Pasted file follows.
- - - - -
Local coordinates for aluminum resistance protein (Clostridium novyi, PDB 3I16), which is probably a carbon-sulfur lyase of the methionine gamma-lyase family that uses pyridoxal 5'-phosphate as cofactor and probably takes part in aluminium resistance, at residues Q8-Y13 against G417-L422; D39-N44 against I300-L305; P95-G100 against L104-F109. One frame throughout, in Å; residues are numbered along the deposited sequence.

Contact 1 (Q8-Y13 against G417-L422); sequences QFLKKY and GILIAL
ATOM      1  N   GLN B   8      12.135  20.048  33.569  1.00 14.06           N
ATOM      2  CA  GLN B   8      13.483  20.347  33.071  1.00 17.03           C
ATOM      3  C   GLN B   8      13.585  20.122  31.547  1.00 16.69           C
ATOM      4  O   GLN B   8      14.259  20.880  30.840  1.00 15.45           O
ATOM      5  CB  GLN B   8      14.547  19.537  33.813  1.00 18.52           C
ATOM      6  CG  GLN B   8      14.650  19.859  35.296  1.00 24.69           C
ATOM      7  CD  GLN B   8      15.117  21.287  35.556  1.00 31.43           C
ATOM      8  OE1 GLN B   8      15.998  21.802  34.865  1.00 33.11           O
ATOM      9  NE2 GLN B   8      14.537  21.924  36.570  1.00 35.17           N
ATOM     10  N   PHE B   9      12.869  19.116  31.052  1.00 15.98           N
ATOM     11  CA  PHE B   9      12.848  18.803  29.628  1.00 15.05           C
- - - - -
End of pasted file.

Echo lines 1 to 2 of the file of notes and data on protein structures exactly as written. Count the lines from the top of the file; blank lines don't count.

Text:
Local coordinates for aluminum resistance protein (Clostridium novyi, PDB 3I16), which is probably a carbon-sulfur lyase of the methionine gamma-lyase family that uses pyridoxal 5'-phosphate as cofactor and probably takes part in aluminium resistance, at residues Q8-Y13 against G417-L422; D39-N44 against I300-L305; P95-G100 against L104-F109. One frame throughout, in Å; residues are numbered along the deposited sequence.

Contact 1 (Q8-Y13 against G417-L422); sequences QFLKKY and GILIAL